The library and card room are tucked away behind the atrium on Deck 6. In the card room you'll find old standards like Yahtzee, Trivial Pursuit and others, while the library offers a selection of books and e-books for borrowing. Both rooms also host the Rockettes mini-museum; in the card room, you'll find photo timelines, and in the library is a display of costumes.
A small Internet cafe with 12 workstations is nestled into a corner of the atrium, also on Deck 6. You'll pay 75 cents a minute for pay-as-you-go, but you can purchase plans that will reduce the cost. (The more minutes you purchase, the less you'll pay.)
Click Photo Gallery and shopping are on Deck 8. Breakaway features all the traditional cruise-ship shopping, including, fine jewelry, duty-free alcohol and cigarettes, various sundries, clothing and accessories and lots of Breakaway-branded items. There are no self-service laundry facilities on Breakaway.
Casual dress is the norm for Breakaway, as that's what Norwegian's Freestyle cruising is all about. Though passengers are encouraged to "dress up" one night (e.g. suits for men and anything from cocktail dresses to gowns for women) for pictures, maybe 25 percent do. Khakis, linen pants and collared or cabana shirts are common for men at night, while women tend to wear sundresses or skirts or nice pants with blouses most evenings. Shorts also are common, but keep in mind some of the nicer restaurants, such as Le Bistro and Cagney's, require men to wear slacks.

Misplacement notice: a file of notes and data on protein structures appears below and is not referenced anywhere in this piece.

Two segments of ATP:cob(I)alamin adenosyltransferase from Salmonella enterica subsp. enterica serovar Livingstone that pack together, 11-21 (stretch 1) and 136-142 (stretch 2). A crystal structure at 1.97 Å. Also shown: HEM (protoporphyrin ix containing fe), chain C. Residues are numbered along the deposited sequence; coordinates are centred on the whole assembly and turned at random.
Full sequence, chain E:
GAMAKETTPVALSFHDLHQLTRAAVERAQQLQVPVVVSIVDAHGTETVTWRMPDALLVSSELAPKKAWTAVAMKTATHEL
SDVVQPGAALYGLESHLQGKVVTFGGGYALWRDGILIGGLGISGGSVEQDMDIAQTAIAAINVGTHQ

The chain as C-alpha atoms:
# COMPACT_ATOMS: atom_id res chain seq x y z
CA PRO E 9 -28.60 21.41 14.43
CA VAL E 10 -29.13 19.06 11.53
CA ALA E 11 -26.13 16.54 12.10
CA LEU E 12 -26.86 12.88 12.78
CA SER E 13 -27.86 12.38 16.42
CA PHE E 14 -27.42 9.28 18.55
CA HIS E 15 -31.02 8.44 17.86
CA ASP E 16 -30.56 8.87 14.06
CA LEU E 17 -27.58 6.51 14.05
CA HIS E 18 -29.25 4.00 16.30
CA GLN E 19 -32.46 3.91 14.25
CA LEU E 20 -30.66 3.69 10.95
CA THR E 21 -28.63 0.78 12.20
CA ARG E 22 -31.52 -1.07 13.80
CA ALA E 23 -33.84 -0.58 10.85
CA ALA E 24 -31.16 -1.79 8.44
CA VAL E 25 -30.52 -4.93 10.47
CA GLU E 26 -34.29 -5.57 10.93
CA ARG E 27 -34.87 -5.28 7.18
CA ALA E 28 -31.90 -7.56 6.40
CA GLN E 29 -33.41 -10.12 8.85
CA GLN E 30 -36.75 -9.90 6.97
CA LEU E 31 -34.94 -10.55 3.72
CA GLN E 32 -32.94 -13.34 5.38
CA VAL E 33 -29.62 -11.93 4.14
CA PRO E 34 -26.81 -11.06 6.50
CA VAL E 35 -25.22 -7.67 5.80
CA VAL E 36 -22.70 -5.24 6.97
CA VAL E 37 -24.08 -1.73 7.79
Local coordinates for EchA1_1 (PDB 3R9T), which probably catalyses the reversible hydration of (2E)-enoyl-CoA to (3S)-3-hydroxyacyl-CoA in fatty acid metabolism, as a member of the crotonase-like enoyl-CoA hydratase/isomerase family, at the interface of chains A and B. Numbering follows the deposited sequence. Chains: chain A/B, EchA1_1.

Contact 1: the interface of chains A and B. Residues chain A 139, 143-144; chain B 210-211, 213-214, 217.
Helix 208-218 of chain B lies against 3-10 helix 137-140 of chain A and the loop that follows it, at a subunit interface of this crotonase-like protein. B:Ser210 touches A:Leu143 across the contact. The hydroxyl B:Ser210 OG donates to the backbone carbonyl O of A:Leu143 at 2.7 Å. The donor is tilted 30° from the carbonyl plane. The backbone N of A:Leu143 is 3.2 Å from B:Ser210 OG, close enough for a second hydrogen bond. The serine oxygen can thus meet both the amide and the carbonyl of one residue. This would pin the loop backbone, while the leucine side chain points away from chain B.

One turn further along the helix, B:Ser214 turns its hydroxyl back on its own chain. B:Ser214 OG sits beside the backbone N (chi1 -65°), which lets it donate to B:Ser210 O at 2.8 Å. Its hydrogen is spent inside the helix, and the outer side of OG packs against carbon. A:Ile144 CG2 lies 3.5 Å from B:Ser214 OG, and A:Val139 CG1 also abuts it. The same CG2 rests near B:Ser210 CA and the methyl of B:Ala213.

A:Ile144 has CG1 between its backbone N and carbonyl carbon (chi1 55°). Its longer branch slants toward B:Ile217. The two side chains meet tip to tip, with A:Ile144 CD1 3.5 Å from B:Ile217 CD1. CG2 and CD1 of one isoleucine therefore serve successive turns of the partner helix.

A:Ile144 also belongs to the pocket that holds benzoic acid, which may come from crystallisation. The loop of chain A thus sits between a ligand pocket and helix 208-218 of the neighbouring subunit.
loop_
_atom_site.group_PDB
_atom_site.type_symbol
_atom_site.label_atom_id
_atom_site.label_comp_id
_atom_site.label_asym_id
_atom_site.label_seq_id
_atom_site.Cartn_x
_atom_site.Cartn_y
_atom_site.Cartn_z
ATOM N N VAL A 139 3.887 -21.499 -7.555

Each passenger is automatically billed $12 per day. If a passenger is unsatisfied with service, and the line can't resolve the issue, the service fee can be adjusted. A 15 percent gratuity is automatically added to bar drinks, and 18 percent is added to spa and salon services. For passengers using concierge and butler service, Norwegian recommends a gratuity "commensurate with the services rendered." The bill can be paid in cash or with credit/debit cards.
Norwegian Breakaway, which debuted in April 2013, is a New York City-inspired ship that sails year-round from the Big Apple. You'll notice touches of NYC throughout: the hull painting (complete with an image of the Statue of Liberty) was designed by famed New York artist Peter Max, and NYC murals are painted across the ship, including on the pool deck and in the fitness area. Pastry fans can eat cannolis at an onboard Carlo's Bakery -- well known among New Yorkers and New Jerseyans (and fans of TLC's "Cake Boss"). Heck, the famous Rockettes served as godmothers to the ship and have created a workout class that will endure even when they're not high-kicking it onboard.
Breakaway is beautiful, with modern touches. Shades of blue are the predominant colors onboard, and while the color palette is more subdued than that found on other Norwegian ships, Breakaway has an air of refinement and sophistication that is still comfortable.